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Using Florist Wire


Selecting Florist Wire Tips

  • Wiring heavy flowers such as roses and lilies requires a heavy thicker wire that will support the weight of the flower head
  • Wiring medium or light weight flowers like Gerbera and Chrysanthemum requires a wire that is between 22swg to 28swg
  • Wiring very fine flowers or foliage such as Daisy’s and tea tree requires fine wires 28swg or finer
  • Only wire when necessary
  • Too much wire may detract from your arrangement
  • It is important to get the proper thickness of wire right for each project
  • The size of the wire depends on the size of the flower and the intended use in each arrangement
  • If the wire is too large, it will damage the flower or stem
  • If the wire is too thin, there may not be enough support
  • Select a wire that is thin enough to support your project rather than thicker to be safer

Cutting Tips

  • You can buy special tools for cutting florist wires
  • Use a pair of basic wire cutters to do the job such as standard pliers or long nosed pliers
  • A serrated kitchen knife or Oasis ® craft scissor can work well
  • Do not use basic scissors as the wire can indent and notch the blade

Five Wiring Methods

Straight wire method

  • Use when stem and flower are complete
  • Mostly used for wiring flowers that will go into a vase
  • Take a piece of 20 gauge wire holding it about 2cm from the end
  • Insert the end of the wire 2cm into up into the base of the flower head
  • Wrap the remaining wire carefully around the stem going between the leaves
  • Try and show as little wire as possible

Hook method

  • The hook method will keep the stem from breaking in full flowers
  • This method is used for softer stem flowers or flowers that may break easily such as gerbera and chrysanthemum
  • It is also a popular method used for making corsage and sympathy tributes in which flower stems are cut down to between 2cm to 5cm
  • The wire is pushed up through the calyx and out the top of the flower
  • Alternatively, you can also push the wire along the centre of the stem
  • Next, you need to bend the end of the wire that sticks out top of flower into a hook
  • Then you pull the wire and the hook downward so that the hook disappears into the flower head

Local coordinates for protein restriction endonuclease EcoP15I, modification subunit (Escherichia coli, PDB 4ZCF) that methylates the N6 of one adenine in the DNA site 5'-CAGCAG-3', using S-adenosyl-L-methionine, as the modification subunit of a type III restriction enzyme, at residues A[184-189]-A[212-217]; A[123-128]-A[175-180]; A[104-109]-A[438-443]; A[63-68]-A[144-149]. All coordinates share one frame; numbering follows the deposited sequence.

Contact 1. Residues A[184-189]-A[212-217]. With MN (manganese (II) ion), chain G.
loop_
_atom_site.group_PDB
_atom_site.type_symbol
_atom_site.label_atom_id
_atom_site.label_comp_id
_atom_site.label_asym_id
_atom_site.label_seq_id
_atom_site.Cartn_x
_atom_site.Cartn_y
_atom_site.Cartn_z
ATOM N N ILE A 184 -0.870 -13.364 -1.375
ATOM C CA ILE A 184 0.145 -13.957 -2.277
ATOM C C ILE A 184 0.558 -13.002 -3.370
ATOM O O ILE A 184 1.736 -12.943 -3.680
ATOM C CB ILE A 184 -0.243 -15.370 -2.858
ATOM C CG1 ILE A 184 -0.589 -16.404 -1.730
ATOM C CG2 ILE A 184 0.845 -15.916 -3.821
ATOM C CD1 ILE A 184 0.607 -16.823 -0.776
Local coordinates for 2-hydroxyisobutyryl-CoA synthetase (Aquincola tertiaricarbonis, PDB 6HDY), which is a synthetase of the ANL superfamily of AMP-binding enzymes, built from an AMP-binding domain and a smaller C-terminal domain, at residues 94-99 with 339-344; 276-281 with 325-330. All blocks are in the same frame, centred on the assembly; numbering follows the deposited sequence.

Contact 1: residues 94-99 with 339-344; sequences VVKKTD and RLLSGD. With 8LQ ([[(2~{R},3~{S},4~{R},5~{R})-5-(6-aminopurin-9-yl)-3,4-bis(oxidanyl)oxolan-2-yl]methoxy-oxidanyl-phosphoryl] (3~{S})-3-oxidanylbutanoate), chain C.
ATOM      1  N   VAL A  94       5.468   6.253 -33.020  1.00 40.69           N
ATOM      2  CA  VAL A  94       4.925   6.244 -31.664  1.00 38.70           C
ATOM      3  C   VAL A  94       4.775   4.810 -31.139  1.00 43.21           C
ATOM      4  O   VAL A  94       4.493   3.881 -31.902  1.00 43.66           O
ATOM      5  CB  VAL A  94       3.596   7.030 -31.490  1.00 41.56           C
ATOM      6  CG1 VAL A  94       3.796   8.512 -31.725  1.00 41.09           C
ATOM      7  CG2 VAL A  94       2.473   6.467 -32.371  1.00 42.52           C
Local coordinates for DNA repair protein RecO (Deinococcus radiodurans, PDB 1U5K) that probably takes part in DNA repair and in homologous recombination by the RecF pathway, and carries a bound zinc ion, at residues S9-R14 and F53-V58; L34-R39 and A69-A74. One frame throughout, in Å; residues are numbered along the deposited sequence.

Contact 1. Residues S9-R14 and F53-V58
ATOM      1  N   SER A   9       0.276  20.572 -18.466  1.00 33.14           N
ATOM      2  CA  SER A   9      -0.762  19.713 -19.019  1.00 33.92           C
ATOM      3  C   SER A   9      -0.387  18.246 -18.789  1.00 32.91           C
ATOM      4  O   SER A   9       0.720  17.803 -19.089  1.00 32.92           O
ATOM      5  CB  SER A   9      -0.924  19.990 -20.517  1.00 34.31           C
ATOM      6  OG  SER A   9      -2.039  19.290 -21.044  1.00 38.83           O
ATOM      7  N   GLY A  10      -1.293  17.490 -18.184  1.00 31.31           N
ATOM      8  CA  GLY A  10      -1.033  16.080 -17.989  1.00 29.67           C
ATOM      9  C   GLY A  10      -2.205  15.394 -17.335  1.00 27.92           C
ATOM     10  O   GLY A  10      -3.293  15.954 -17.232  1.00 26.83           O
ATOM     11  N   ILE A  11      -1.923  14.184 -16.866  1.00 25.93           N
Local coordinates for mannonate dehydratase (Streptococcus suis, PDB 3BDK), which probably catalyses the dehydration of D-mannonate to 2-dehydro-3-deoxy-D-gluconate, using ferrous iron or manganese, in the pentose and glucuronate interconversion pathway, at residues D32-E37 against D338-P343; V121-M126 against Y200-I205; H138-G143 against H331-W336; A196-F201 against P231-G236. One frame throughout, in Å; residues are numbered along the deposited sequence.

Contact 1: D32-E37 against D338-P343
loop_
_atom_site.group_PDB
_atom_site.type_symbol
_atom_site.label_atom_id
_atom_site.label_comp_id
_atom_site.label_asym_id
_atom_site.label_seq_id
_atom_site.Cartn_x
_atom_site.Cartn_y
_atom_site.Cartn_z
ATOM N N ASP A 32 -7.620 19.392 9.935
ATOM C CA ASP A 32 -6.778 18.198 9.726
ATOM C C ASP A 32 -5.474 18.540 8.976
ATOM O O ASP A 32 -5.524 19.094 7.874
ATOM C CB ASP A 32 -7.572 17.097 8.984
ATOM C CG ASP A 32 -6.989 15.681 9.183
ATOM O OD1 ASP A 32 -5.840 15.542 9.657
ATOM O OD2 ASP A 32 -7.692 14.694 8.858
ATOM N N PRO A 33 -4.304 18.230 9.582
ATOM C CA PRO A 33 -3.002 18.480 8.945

• If you are using this method on flowers in a corsage, you will then need to tape over the wires
  • If you are using the hook method for making an arrangement, bend the remaining wire around the stem for support

Piercing method

  • The piercing method of flower wiring is used with flowers that have an enlarged calyx (flower head or cup) such as carnations and roses
  • Start by piercing a wire horizontally through the base of the flower head just above the leaves
  • Next, bend both ends of wire down and wrap longest end around stem
  • If you are making a corsage, you have cut down the flower stem to between 2cm and 5cm. Push the wire through so both ends of your wire is even then bend both sides down and tape
  • If you are wiring flowers for a foam or vase arrangement, push wire through the flower head about 10cm and then bend and bind both ends around the stem

Wrap method

  • The wrap method of wiring can be used to wire flowers with many smaller buds and foliage that has smaller leaves
  • Start by cutting the stem so that a small portion of the stem remains on the leaf
  • Use a 26-28 gauge wire to make a hairpin or “U” shape
  • Hang the hairpin over the lowest pair of leaflets so that the bend in the hairpin rests behind the stem
  • Wind one wire over both the other wire and the stem of the leaflet
  • Use floral tape to conceal the wirework around the stem

Stitch method

  • Use the stitch method of wiring foliage and flowers on broad leaf leathery-skinned foliage
  • By wiring foliage, you create flexibility and extend the greenery making it much easier to us
  • Pass a 26-gauge wire through the back of the leaf under the midrib
  • Stitch the wire around the midrib of the leaf about two thirds of the way up then bring the wire down through the stitching to form a loop
  • Then twist the ends together around the stem of the leaf to create an extension of the stem
  • Wrap the wires several times around the petiole
  • Conceal your work by taping the stem from the bottom up